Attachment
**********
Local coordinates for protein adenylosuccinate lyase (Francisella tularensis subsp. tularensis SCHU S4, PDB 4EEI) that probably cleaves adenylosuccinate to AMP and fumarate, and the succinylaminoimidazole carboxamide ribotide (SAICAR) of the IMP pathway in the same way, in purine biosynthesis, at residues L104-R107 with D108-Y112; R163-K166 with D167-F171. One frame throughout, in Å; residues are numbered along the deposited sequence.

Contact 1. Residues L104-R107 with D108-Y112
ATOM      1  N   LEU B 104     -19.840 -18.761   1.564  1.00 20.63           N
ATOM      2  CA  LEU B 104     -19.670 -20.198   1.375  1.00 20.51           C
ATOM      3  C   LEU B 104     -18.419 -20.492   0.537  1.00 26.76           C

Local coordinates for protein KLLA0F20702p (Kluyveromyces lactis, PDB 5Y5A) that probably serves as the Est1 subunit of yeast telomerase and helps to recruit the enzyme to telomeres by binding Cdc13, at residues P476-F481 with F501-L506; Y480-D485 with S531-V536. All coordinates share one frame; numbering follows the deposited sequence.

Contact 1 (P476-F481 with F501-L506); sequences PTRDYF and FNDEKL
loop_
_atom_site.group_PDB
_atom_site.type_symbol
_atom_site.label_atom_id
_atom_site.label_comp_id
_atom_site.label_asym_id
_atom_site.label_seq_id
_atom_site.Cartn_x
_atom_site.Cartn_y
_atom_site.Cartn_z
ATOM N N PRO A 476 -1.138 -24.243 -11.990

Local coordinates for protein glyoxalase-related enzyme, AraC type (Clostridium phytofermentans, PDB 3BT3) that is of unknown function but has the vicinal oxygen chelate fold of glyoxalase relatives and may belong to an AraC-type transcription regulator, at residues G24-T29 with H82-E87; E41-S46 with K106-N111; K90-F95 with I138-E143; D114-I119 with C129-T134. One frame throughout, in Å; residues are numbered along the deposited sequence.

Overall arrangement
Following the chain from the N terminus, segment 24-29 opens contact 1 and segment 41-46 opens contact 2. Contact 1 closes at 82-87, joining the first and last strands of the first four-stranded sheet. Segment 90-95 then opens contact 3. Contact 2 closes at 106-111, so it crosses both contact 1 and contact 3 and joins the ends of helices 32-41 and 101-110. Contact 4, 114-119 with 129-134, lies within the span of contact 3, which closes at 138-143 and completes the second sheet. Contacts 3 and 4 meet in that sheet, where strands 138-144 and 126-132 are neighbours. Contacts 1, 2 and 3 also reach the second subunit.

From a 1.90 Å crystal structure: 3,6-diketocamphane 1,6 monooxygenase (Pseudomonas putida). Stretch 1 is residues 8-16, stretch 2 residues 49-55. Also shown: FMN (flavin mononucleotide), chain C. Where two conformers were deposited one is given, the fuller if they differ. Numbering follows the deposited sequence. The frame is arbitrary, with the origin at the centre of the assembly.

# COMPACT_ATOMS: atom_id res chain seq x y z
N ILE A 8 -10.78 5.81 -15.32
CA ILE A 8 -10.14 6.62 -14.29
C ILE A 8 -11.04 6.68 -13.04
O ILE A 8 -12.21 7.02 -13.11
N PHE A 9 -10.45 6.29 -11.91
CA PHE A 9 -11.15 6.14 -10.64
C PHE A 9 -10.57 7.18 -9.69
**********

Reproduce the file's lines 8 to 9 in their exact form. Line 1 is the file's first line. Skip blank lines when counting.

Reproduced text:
loop_
_atom_site.group_PDB